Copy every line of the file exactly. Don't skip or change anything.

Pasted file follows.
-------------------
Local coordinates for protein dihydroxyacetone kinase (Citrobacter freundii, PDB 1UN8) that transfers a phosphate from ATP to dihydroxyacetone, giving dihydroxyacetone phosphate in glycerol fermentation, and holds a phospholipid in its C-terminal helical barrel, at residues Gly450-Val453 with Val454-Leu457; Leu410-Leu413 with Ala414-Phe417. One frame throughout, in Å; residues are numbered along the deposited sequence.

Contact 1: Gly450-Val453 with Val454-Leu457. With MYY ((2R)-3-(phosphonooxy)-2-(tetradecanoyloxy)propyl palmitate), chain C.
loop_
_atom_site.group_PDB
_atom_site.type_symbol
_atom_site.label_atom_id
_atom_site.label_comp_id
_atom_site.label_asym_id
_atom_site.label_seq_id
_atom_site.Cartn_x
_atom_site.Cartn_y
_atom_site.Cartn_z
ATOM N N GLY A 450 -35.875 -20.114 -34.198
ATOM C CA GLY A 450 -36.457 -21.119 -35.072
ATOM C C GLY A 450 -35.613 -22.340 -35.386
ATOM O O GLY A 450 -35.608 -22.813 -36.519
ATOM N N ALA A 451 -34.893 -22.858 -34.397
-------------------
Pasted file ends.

Local coordinates for protein dihydroxyacetone kinase (Citrobacter freundii, PDB 1UN8) that transfers a phosphate from ATP to dihydroxyacetone, giving dihydroxyacetone phosphate in glycerol fermentation, and holds a phospholipid in its C-terminal helical barrel, at residues Gly450-Val453 with Val454-Leu457; Leu410-Leu413 with Ala414-Phe417. One frame throughout, in Å; residues are numbered along the deposited sequence.

Contact 1: Gly450-Val453 with Val454-Leu457. With MYY ((2R)-3-(phosphonooxy)-2-(tetradecanoyloxy)propyl palmitate), chain C.
loop_
_atom_site.group_PDB
_atom_site.type_symbol
_atom_site.label_atom_id
_atom_site.label_comp_id
_atom_site.label_asym_id
_atom_site.label_seq_id
_atom_site.Cartn_x
_atom_site.Cartn_y
_atom_site.Cartn_z
ATOM N N GLY A 450 -35.875 -20.114 -34.198
ATOM C CA GLY A 450 -36.457 -21.119 -35.072
ATOM C C GLY A 450 -35.613 -22.340 -35.386
ATOM O O GLY A 450 -35.608 -22.813 -36.519
ATOM N N ALA A 451 -34.893 -22.858 -34.397